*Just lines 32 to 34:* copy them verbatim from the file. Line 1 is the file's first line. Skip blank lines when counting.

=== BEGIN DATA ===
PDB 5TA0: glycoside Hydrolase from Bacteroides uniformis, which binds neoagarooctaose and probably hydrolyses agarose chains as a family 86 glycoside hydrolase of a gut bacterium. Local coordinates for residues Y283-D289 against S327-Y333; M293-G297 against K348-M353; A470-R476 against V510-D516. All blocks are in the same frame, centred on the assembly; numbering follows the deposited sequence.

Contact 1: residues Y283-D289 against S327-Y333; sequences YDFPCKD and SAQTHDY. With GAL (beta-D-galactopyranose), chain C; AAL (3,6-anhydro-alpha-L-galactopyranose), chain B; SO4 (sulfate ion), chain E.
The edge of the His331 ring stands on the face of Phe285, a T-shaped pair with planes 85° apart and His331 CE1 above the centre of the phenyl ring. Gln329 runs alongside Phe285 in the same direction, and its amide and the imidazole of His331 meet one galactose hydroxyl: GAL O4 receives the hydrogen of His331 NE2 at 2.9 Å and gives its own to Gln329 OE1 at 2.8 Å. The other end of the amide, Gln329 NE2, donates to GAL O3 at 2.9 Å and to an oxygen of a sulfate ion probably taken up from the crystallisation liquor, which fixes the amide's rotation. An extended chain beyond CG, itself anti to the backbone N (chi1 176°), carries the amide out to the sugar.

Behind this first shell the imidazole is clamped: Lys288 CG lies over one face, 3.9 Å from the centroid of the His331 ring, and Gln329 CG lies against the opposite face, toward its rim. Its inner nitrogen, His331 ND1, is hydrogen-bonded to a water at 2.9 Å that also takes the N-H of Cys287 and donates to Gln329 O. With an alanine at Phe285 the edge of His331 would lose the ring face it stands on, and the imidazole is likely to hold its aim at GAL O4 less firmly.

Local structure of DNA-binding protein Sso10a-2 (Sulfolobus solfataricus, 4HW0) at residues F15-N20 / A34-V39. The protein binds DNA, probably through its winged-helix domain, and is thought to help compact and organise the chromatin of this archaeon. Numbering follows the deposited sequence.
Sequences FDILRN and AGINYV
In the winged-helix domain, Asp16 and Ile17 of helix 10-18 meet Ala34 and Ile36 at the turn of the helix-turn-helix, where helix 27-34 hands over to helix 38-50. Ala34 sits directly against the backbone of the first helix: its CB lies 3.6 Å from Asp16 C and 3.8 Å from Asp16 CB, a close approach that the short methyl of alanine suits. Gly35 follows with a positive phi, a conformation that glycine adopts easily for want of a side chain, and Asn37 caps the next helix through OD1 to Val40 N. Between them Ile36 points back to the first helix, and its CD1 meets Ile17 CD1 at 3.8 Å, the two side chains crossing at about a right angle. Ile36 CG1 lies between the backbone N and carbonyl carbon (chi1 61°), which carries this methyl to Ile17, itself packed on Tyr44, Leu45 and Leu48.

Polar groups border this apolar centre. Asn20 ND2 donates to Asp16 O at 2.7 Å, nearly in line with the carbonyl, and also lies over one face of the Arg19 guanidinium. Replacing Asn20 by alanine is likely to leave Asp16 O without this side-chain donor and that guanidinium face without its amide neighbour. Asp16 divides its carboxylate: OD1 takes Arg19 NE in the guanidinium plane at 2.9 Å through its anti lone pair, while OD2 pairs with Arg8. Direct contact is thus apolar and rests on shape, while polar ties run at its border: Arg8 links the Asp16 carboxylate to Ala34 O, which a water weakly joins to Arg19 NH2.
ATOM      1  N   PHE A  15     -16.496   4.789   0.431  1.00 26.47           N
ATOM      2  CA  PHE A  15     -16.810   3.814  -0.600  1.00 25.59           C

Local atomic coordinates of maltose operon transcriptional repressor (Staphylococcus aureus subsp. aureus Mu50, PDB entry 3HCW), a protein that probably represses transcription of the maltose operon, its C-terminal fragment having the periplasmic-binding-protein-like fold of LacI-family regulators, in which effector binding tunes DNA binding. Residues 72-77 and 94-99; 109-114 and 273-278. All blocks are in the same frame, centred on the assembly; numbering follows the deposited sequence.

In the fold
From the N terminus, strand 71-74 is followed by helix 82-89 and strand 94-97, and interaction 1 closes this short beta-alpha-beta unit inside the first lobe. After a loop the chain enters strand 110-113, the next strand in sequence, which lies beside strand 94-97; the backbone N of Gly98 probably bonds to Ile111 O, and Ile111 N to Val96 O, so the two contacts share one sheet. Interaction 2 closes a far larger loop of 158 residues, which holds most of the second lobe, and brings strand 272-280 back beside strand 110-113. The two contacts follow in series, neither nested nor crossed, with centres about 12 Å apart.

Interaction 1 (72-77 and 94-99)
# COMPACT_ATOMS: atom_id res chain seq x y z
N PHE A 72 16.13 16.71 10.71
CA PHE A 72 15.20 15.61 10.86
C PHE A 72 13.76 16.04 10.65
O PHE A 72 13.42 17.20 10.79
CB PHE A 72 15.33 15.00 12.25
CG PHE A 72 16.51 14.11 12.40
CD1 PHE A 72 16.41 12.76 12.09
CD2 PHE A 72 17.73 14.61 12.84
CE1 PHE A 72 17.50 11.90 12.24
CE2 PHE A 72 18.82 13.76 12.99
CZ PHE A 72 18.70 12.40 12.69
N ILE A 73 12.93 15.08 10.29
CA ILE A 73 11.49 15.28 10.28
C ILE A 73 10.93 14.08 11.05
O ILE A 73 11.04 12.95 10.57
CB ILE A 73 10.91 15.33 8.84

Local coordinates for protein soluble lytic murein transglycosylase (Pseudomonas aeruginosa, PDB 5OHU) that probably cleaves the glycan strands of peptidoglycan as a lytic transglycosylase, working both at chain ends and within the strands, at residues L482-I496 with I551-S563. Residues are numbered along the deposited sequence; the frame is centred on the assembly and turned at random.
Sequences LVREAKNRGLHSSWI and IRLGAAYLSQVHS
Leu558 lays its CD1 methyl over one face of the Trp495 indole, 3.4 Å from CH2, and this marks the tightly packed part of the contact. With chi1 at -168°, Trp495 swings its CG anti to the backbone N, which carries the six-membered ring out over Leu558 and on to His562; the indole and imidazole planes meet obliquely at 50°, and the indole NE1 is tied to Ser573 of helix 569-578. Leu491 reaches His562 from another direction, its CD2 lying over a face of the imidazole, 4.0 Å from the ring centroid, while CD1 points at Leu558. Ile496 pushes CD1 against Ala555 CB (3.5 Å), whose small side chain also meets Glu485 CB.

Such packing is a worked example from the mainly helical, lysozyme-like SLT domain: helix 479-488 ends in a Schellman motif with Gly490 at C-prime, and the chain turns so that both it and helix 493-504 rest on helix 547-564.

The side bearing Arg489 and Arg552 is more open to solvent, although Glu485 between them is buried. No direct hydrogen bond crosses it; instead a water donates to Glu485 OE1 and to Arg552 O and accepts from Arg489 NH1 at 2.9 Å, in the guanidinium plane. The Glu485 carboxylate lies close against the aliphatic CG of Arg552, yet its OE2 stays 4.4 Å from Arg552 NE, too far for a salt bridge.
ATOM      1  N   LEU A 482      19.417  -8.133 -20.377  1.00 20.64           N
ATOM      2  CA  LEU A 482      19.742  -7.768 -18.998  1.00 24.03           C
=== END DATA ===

Local coordinates for protein soluble lytic murein transglycosylase (Pseudomonas aeruginosa, PDB 5OHU) that probably cleaves the glycan strands of peptidoglycan as a lytic transglycosylase, working both at chain ends and within the strands, at residues L482-I496 with I551-S563. Residues are numbered along the deposited sequence; the frame is centred on the assembly and turned at random.
Sequences LVREAKNRGLHSSWI and IRLGAAYLSQVHS
Leu558 lays its CD1 methyl over one face of the Trp495 indole, 3.4 Å from CH2, and this marks the tightly packed part of the contact. With chi1 at -168°, Trp495 swings its CG anti to the backbone N, which carries the six-membered ring out over Leu558 and on to His562; the indole and imidazole planes meet obliquely at 50°, and the indole NE1 is tied to Ser573 of helix 569-578. Leu491 reaches His562 from another direction, its CD2 lying over a face of the imidazole, 4.0 Å from the ring centroid, while CD1 points at Leu558. Ile496 pushes CD1 against Ala555 CB (3.5 Å), whose small side chain also meets Glu485 CB.